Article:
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Tariff fears threaten to wreck markets recovery: Investors react


  • Economy
  • Wednesday, 11 Jul 2018

NEW YORK: Just when investors thought stock markets across the globe had brushed aside trade war concerns, the Trump administration introduced a list of $200 billion worth of Chinese goods set to face new tariffs, triggering a fresh wave of selling.

S&P 500 Index futures dropped as much as 1.1 percent. An MSCI measure of emerging-market stocks fell for the first day in four, while the Chinese yuan resumed declines and the Korean won followed suit. Among major currencies, the greenback strengthened while the Australian and New Zealand dollars took a beating.

“It’s obviously a dark day -- how we position ourselves for the next six months to a year is a big question,” Yang Liu, chief investment officer at Atlantis Investment Management Ltd., said in a Bloomberg TV interview. 

Investors should “hold 30 to 40 percent cash, buy 10 to 20 percent bonds. And then you’d allocate to healthcare, H shares and some good IPOs which are being rushed into Hong Kong.”

Here’s what strategists said about the new tariff list and its impact on markets:

U.S. Isolationism

Paul Donovan, chief economist at UBS Global Wealth Management:

• “The reality of taxes may matter less than the threat of U.S. isolationism. Companies with U.S. operations that cannot easily be moved out of the U.S. face the risk of having part of their production cut off from the global trading system.”

• “If these taxes are actually imposed, and assuming an equivalent response, the risk of a U.S. trade war with the rest of the world rises.”

China at Risk

Michael Every, strategist at Rabobank:

• “China has promised to respond, but cannot do so on goods alone given its relatively smaller import bill.”

• “With U.S. tariffs on this new scale, Chinese exports could take a significant hit. That would see a deterioration in the country’s trade surplus and balance of payments position unless it can find a replacement market, which is unlikely.”

Actions vs Rhetoric

Hannah Anderson, global market strategist at JPMorgan Asset Management Ltd.:

• “We have now seen actions, rather than just rhetoric, on U.S. China trade in a broad sense”

•  The earliest the tariffs could go into effect is Sept. 1, “right when fall campaign season kicks off”

• “The initial reaction to trade developments, as with most situations, is sharp and then investors take a breath and refocus on what drives returns,” which will be a “much more company specific question than it once was”

Reasons to Ignore

Kristina Hooper, chief global market strategist at Invesco Ltd.:

•  “What we have seen repeatedly this year is that investors are looking for reasons to ignore trade concerns, so I expect attention to turn back to earnings relatively quickly”

• Even so, investors can’t ignore the protectionism threat on the global economy. “This problem is not going away but is instead metastasizing”

China Retaliation

Suan Teck Kin, head of research at United Overseas Bank Ltd.:

•  China may impose higher tariffs on U.S. products so it can match the proposed 10 percent tariffs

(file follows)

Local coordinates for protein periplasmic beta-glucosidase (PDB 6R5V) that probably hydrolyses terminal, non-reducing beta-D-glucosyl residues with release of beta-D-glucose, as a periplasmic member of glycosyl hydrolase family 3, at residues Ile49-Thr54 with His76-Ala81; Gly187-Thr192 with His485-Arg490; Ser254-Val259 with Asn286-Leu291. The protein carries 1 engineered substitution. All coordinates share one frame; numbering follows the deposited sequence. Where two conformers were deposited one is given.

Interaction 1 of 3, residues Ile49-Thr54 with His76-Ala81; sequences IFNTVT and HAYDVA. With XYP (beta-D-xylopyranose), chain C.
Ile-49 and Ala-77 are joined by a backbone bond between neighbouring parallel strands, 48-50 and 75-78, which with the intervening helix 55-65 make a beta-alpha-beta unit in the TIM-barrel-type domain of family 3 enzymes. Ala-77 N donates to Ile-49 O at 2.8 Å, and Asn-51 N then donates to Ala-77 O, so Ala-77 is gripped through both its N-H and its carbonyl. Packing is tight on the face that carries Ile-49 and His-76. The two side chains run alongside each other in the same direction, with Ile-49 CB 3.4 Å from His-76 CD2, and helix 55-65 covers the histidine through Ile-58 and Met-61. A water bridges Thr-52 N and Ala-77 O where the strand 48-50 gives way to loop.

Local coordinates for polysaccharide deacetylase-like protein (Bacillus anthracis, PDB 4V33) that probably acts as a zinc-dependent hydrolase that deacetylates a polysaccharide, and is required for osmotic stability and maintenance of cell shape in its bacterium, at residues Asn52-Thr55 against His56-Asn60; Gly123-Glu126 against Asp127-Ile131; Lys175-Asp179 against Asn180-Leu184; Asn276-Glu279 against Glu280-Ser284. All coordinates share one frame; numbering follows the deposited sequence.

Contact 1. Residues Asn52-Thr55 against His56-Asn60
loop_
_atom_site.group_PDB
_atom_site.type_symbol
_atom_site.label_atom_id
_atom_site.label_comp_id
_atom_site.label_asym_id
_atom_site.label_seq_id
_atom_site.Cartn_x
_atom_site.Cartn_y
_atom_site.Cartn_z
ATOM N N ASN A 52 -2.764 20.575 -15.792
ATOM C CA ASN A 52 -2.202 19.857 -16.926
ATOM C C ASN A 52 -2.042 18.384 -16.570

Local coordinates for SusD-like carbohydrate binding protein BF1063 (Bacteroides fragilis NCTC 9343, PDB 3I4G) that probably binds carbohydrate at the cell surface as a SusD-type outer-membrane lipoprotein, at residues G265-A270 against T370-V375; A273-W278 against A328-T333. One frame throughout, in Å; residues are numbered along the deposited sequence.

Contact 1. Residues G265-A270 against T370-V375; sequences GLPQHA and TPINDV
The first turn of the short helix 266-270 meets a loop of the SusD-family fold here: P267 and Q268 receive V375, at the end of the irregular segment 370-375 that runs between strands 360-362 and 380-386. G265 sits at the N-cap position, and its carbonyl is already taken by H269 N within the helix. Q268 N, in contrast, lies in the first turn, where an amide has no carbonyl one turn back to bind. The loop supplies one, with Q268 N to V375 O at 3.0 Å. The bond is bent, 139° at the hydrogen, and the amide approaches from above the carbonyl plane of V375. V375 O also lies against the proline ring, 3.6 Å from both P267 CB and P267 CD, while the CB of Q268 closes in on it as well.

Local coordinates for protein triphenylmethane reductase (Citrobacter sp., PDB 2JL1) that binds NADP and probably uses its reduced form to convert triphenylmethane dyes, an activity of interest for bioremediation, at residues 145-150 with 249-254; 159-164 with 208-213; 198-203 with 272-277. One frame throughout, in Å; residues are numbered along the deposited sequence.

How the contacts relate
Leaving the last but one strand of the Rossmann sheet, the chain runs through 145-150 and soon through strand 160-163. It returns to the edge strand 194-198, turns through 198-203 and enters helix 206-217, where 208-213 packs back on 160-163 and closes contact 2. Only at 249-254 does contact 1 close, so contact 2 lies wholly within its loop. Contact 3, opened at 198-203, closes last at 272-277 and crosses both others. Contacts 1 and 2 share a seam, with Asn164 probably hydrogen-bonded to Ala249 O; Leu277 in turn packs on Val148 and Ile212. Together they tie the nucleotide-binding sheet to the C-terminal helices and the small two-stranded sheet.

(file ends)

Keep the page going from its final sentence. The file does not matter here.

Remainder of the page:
•  “Whichever way, the markets will take it negatively after the calm over the past few days”

Glass Half Full

 Paul Nolte, a portfolio manager at Kingsview Asset Management in Chicago:

• “The markets will be in a twist for a day or two and then begin looking at the glass as half full rather than half empty”

•  The longer term impact of tariffs combined with a Fed hike could “provide the fuel to push the U.S. economy into a recession later in 2019” 

Not a Surprise

 Michael O’Rourke, chief market strategist at JonesTrading:

•  This “will serve as a reality check for the market, reminding investors to reconsider how aggressive they want to be”

•  “The $200 billion in potential additional tariffs is not a surprise,” since Trump warned that this could happen, he said. Equity markets will recognize this as “a much bigger problem” if the tariffs are instituted

Emerging Market Currencies

Tsutomu Soma, general manager for fixed-income trading at SBI Securities:

•  The U.S.’s release of a list of targeted products for tariffs is negative for emerging-market sentiment, but market participants are getting used to it, which is why market moves so far are limited

•  “This issue keeps concerns and uncertainties surrounding global trade issues alive, so it’s negative for the emerging markets”

Earnings Adjustments

Tim Ghriskey, chief investment strategist at Inverness Counsel:

•  Companies will begin to discuss in their earnings reports how the tariffs will impact their earnings going forward“

•  We could see earnings estimates lowered because of the potential for additional tariffs. The U.S. Markets won’t react positively to that”

Back on the Defensive

Stephen Innes, head of trading at Oanda Corp.

• This is “a list and not an actual tariff, so lots to be ironed on this one, Regardless, it will put the markets back on the defensive for the time being”

• “Indeed, when the going gets tough, the tough get going”

Earnings Outweigh Tariffs

Walter Hellwig, senior vice president at BB&T Wealth Management:

• We’ll see a bump in the road short-term, but fundamentals will remain intact, the economy is still strong that that’s what’s important for stocks. The earnings season is upon us, and I think the strong earnings are going to outweigh tariff concern.” - Bloomberg

 

Economy , trade war

   

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